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Tag: RIPA

Home Office RIPA Consultation – Inept? Incompetent? Can’t Be Arsed?

Like that fart you work your cheeks to get out silently so your grandparents don’t chastise you for breaking wind, the Home Office have snook out a consultation paper on amendments to the Regulation of Investigatory Powers Act 2000 (RIPA).

You know, the one BT and Phorm violated multiple times in their secret and illegal tests.

You know, the one the Metropolitan Police were too thick to understand.

You know, the one the Crown Prosecution Service don’t seem to comprehend either.  How many days is it now? 765?

Deadline for consultation responses is 7th December.  It wasn’t put on the public consultations page until today.

Continue reading Home Office RIPA Consultation – Inept? Incompetent? Can’t Be Arsed?

Phorm PR Contact

Who’d have thought it? My first blog related e-mail coming not phrom an annoyed Shoaib Akhtar supporter but phrom Phorm’s PR people. Well, one of the PR companies Phorm has employed. Either I’m getting lots of pingbacks and links or someone went hunting for blogs mentioning Phorm, found mine and thought “Let’s e-mail Jamie!”.

Matters Phorm-related have kept appearing in the news since my post on 2nd April. There’s a phull round-up on The Register’s Phorm page and I’ll add the various campaigning sites and forums I’ve seen to my blogroll.

I’ve done a lot of reading about Phorm over the last phew days and I think it’s starting to show in my writing!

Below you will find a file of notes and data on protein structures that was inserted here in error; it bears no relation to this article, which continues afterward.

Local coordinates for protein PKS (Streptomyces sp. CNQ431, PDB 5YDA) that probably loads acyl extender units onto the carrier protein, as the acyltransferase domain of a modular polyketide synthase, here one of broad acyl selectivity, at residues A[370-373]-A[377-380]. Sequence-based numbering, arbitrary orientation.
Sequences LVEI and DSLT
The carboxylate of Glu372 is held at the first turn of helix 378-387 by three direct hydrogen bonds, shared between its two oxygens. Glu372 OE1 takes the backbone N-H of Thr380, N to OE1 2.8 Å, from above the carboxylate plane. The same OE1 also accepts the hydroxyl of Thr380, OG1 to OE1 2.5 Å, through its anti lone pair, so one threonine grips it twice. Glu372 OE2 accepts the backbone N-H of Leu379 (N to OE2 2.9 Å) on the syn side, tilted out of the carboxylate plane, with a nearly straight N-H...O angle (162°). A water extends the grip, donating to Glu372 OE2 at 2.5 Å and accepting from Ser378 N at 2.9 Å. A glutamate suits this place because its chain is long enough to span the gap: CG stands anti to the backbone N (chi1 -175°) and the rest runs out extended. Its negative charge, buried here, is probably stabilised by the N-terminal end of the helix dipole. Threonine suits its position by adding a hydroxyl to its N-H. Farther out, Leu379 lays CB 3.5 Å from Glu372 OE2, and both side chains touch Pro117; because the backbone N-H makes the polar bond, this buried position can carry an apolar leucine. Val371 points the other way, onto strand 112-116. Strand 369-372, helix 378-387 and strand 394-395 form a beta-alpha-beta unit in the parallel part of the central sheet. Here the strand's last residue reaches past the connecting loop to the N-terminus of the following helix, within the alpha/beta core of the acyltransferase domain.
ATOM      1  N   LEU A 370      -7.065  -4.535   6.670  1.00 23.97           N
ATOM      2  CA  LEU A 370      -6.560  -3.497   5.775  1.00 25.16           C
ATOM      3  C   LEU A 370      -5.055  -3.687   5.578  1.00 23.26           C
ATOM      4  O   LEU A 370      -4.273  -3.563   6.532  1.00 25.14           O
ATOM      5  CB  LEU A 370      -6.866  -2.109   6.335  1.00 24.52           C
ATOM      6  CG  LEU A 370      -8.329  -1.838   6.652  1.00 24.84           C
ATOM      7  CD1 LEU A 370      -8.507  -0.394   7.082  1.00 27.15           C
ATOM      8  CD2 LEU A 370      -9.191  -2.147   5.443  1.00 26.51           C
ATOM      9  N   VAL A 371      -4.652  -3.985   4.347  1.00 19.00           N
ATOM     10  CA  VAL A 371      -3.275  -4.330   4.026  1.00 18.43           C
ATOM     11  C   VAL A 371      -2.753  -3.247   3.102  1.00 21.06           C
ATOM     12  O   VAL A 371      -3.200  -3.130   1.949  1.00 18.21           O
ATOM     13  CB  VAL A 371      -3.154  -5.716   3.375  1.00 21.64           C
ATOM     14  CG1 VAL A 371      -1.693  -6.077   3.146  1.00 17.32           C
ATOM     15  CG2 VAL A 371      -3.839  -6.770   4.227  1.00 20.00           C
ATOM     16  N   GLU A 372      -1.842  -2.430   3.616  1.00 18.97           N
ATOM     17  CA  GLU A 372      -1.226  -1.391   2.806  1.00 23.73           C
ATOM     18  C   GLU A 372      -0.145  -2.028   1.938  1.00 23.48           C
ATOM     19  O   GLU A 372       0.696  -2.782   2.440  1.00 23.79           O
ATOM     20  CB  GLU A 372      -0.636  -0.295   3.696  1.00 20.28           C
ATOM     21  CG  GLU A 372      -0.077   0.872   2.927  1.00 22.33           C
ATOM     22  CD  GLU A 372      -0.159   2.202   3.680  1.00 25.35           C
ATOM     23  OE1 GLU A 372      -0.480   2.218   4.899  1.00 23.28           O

Some analysis follows along with the e-mail correspondence.

Continue reading Phorm PR Contact

BT And Phorm Secretly Tracked 18,000 Customers In 2006

Readers may remember I’ve written about Phorm previously and how this company has signed agreements with 3 major UK ISPs to use customers’ web browsing activity for targeted advertising purposes. There are a number of people who believe that, as presented, the use of customers’ data in this way breaches the Data Protection Act and RIPA legislation. There are a number of people who challenge Phorm’s claims that their system takes no personally identifiable data.

The Register has already pressured BT into admitting that it lied when questioned over what seemed to be unusual activity encountered by users.

Now The Register has seen documents which confirm that a secret trial of the Phorm technology took place without customers’ consent between 23rd September 2006 and 6th Otober 2006.

Continue reading BT And Phorm Secretly Tracked 18,000 Customers In 2006